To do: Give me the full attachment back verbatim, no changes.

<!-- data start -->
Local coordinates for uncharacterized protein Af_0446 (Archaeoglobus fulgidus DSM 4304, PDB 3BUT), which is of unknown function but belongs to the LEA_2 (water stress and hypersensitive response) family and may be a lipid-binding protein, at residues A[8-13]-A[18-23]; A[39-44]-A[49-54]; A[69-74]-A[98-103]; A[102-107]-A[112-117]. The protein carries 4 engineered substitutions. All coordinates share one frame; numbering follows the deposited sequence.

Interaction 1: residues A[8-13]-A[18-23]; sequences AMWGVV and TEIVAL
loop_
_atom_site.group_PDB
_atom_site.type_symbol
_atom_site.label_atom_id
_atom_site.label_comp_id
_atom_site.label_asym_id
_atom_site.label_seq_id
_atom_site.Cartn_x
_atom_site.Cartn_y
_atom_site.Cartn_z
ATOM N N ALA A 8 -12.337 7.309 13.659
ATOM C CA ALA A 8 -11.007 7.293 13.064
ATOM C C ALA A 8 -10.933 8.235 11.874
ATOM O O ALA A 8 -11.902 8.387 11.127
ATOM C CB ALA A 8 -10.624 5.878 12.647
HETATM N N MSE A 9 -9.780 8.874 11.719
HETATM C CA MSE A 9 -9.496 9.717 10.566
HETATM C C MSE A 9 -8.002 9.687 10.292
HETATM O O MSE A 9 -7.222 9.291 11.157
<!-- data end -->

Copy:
Local coordinates for uncharacterized protein Af_0446 (Archaeoglobus fulgidus DSM 4304, PDB 3BUT), which is of unknown function but belongs to the LEA_2 (water stress and hypersensitive response) family and may be a lipid-binding protein, at residues A[8-13]-A[18-23]; A[39-44]-A[49-54]; A[69-74]-A[98-103]; A[102-107]-A[112-117]. The protein carries 4 engineered substitutions. All coordinates share one frame; numbering follows the deposited sequence.

Interaction 1: residues A[8-13]-A[18-23]; sequences AMWGVV and TEIVAL
loop_
_atom_site.group_PDB
_atom_site.type_symbol
_atom_site.label_atom_id
_atom_site.label_comp_id
_atom_site.label_asym_id
_atom_site.label_seq_id
_atom_site.Cartn_x
_atom_site.Cartn_y
_atom_site.Cartn_z
ATOM N N ALA A 8 -12.337 7.309 13.659
ATOM C CA ALA A 8 -11.007 7.293 13.064
ATOM C C ALA A 8 -10.933 8.235 11.874
ATOM O O ALA A 8 -11.902 8.387 11.127
ATOM C CB ALA A 8 -10.624 5.878 12.647
HETATM N N MSE A 9 -9.780 8.874 11.719
HETATM C CA MSE A 9 -9.496 9.717 10.566
HETATM C C MSE A 9 -8.002 9.687 10.292
HETATM O O MSE A 9 -7.222 9.291 11.157